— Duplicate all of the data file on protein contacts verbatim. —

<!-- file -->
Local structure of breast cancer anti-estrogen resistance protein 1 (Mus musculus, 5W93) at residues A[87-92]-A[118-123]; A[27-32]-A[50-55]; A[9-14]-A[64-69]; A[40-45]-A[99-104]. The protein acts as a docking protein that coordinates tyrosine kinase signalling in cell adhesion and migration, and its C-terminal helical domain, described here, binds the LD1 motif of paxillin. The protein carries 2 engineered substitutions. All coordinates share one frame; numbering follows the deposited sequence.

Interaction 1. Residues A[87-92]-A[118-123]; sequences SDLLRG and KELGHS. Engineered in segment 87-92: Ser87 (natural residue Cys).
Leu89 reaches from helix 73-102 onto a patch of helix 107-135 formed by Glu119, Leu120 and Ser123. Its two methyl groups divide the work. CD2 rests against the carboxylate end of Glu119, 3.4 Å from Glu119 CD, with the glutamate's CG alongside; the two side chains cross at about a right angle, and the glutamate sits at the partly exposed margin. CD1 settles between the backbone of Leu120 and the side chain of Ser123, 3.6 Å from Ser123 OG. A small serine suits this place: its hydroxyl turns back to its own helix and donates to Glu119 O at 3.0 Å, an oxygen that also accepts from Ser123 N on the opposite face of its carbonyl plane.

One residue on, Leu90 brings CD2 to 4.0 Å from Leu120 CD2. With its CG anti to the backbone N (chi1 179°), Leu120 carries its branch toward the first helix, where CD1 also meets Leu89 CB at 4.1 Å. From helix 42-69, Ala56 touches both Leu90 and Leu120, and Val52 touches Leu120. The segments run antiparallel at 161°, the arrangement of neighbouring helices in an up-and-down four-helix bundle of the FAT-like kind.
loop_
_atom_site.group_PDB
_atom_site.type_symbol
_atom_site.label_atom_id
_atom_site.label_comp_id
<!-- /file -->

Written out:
Local structure of breast cancer anti-estrogen resistance protein 1 (Mus musculus, 5W93) at residues A[87-92]-A[118-123]; A[27-32]-A[50-55]; A[9-14]-A[64-69]; A[40-45]-A[99-104]. The protein acts as a docking protein that coordinates tyrosine kinase signalling in cell adhesion and migration, and its C-terminal helical domain, described here, binds the LD1 motif of paxillin. The protein carries 2 engineered substitutions. All coordinates share one frame; numbering follows the deposited sequence.

Interaction 1. Residues A[87-92]-A[118-123]; sequences SDLLRG and KELGHS. Engineered in segment 87-92: Ser87 (natural residue Cys).
Leu89 reaches from helix 73-102 onto a patch of helix 107-135 formed by Glu119, Leu120 and Ser123. Its two methyl groups divide the work. CD2 rests against the carboxylate end of Glu119, 3.4 Å from Glu119 CD, with the glutamate's CG alongside; the two side chains cross at about a right angle, and the glutamate sits at the partly exposed margin. CD1 settles between the backbone of Leu120 and the side chain of Ser123, 3.6 Å from Ser123 OG. A small serine suits this place: its hydroxyl turns back to its own helix and donates to Glu119 O at 3.0 Å, an oxygen that also accepts from Ser123 N on the opposite face of its carbonyl plane.

One residue on, Leu90 brings CD2 to 4.0 Å from Leu120 CD2. With its CG anti to the backbone N (chi1 179°), Leu120 carries its branch toward the first helix, where CD1 also meets Leu89 CB at 4.1 Å. From helix 42-69, Ala56 touches both Leu90 and Leu120, and Val52 touches Leu120. The segments run antiparallel at 161°, the arrangement of neighbouring helices in an up-and-down four-helix bundle of the FAT-like kind.
loop_
_atom_site.group_PDB
_atom_site.type_symbol
_atom_site.label_atom_id
_atom_site.label_comp_id